In Wisconsin, only UW-Stout and the Milwaukee School of Engineering offer bachelor’s degrees in engineering technology.

“You’re taking that technical skills base and adding more analytical thinking and problem-solving skills,” Kettler says. “Those are all important skills to have in addition to that applied, hands-on education. It’s great we are able to develop and nurture these skills in the region.”

NEW ERA Members
In the new engineering technology program, students may enter at any of the 13 NEW ERA colleges including: College of the Menominee Nation, Fox Valley Technical College, Lakeshore Technical College, Moraine Park Technical College, Northeast Wisconsin Technical College, University of Wisconsin Extension, UW-Fond du Lac, UW-Fox Valley, UW-Green Bay, UW-Manitowoc, UW-Marinette, UW-Oshkosh and UW-Sheboygan.


From “Photo tour: Fox Valley Technical College Health Simulation and Technology Center” — The new $12 million Health Simulation and Technology Center at Fox Valley Technical College (FVTC) in Appleton, Wis., provides career training to new and existing healthcare professionals in nursing, medical assistance, health information technology, occupational therapy, and personal care. The center’s design integrates sophisticated technology, such as human simulators, to help students better prepare for real-world situations.

The dual-functioning facility was created through a collaborative process between the healthcare and education design teams at Eppstein Uhen Architects (EUA). When considering the spectrum of simulation buildings, from fidelity (realism) to flexibility (allowing multiple functions), the college wanted maximum flexibility to help meet evolving healthcare training needs. This was a key driver to the final design, and the EUA team developed a solution that blended the two elements: Glass doors and supply servers provide realism, while adaptable rooms and movable partitions allow for a variety of teaching scenarios.

The new-build, three-story, 60,500-square-foot building features substantive glass and serves as a prominent entrance to the campus. Each floor of the building supports different teaching functions, as follows:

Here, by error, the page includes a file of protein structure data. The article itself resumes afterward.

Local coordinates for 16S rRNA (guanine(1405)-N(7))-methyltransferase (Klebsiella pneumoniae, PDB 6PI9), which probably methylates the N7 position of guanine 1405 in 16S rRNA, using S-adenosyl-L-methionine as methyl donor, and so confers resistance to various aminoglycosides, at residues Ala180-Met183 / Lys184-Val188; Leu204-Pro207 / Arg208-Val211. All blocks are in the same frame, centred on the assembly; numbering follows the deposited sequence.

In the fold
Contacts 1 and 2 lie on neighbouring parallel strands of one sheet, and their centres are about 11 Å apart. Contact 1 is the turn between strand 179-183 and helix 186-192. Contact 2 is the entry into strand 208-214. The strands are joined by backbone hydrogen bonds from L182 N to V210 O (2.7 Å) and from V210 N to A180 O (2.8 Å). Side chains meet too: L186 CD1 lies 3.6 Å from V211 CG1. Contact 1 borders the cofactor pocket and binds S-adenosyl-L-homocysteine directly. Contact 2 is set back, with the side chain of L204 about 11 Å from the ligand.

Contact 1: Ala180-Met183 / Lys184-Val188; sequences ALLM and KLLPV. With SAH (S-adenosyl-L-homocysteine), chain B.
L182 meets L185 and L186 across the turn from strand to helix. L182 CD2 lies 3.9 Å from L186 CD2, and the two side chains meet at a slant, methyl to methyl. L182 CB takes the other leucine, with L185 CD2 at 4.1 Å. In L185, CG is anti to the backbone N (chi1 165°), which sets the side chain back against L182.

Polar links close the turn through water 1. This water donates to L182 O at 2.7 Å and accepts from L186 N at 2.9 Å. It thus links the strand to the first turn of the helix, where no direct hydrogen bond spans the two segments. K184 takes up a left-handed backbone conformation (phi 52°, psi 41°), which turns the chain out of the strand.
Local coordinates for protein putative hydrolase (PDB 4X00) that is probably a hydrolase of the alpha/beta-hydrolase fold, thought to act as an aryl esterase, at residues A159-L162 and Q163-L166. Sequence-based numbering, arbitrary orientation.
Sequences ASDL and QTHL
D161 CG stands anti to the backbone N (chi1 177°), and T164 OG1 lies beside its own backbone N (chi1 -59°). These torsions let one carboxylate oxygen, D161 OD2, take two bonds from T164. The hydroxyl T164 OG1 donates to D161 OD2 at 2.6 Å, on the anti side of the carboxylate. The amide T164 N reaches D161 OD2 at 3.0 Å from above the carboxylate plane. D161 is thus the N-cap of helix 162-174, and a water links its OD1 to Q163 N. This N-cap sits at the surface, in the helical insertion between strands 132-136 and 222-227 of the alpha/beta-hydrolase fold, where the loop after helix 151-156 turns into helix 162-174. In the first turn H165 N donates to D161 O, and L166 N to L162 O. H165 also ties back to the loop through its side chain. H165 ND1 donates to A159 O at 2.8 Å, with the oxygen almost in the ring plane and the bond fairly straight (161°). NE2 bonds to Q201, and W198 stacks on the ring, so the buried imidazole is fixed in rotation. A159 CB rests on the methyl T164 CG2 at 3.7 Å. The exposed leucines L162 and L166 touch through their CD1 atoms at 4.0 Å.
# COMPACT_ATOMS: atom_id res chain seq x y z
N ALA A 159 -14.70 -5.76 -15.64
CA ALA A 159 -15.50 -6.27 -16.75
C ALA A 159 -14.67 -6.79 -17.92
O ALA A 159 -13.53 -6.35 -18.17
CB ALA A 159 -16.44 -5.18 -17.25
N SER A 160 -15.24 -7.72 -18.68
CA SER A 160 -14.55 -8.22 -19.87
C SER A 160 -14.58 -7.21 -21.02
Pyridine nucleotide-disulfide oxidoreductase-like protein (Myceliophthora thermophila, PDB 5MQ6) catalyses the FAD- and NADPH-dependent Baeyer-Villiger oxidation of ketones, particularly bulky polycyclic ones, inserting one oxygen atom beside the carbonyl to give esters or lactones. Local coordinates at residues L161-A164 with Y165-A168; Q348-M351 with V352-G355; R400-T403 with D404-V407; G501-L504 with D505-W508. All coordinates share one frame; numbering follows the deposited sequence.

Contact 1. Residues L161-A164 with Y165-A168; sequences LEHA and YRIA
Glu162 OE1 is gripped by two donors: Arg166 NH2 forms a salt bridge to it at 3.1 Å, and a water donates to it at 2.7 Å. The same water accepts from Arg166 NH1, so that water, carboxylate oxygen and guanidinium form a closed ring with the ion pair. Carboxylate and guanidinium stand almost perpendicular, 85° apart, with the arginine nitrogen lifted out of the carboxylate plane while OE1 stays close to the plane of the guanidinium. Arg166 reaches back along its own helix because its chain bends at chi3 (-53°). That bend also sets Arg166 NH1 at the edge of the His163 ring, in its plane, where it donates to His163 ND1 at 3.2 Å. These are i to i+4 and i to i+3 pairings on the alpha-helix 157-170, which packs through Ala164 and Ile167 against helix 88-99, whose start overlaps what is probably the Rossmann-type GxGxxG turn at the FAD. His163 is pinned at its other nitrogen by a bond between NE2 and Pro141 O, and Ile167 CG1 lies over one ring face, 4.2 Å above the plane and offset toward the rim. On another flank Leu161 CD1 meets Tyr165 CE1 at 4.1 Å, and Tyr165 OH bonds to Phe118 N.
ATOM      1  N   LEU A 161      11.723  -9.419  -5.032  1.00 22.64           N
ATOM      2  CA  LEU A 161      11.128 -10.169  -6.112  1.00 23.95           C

• First floor, simulation center: Designed as a virtual hospital toreplicate real-world clinical experiences.
    • Eight ED/hospital rooms, with realistic equipment and raised control/observation rooms with patient simulators
    • Debriefing rooms that feature instant video replay of medical scenarios performed in the hospital rooms, allowing instructors to give students real-time feedback
    • A mock ambulance bay for EMT training
  • Second floor, clinic and laboratory: Student gathering spaces, plus other simulation areas.
    • A replicated six-room outpatient clinic
    • Mock doctor’s office with reception area
    • Functioning phlebotomy lab
    • Two computer labs
  • Third floor, rehabilitative therapy and home healthcare: Designed to help students learn adaptive home care strategies.
    • Simulated home settings such as kitchen, bathroom, living room, and bedroom
    • Size-adjustable classrooms with physical and occupational therapy equipment.

The primary challenge with this project was that health simulation is an evolving curriculum. The FVTC administrative team, teaching staff, and EUA design team drew on successful simulation center best practices, and applied knowledge of healthcare and learning trends to provide flexibility for the future needs of the program.

From “Jared Huss: Oshkosh should leverage its many strengths to help it succeed” — When we critique ourselves, what do we focus on? Our weaknesses, right? When we have to complete a task that we don’t necessarily enjoy, we put it off and stress out about it, right? And when we receive a performance appraisal, we tend to fixate on and attempt to improve upon our weak areas, don’t we?

Think about a time when everything was clicking for you; whether that be playing basketball and making every shot, learning a language, mastering your golf swing, helping out with your favorite charity, networking with new people, and the list goes on. Capture that moment; reflect back on what was going on around you. What kind of environment were you in that allowed that powerful feeling of success to surround you? What over-arching strength were you using to sink every shot, master that new language, or effortlessly dialogue with complete strangers? Do you spend the bulk of your time in that strength environment?

I have enjoyed the distinct privilege and pleasure of working for an organization that creates an environment just like that. Fox Valley Technical College (FVTC) is innovative when it comes to leveraging the strengths of people, and creating a culture that focuses on the growth of those strengths. At FVTC we have a very unique opportunity to live and work in our strength zone. By focusing on our strengths, we achieve more, enjoy more, and succeed more.

FVTC takes the talents of people and uses those traits to build innovative curriculum and dynamic partnerships, internally and externally. The results of this approach to employee development is directly tied to enhanced student learning and workplace training. It’s simply a trickle down; the more we all enjoy our jobs, the more success our students enjoy.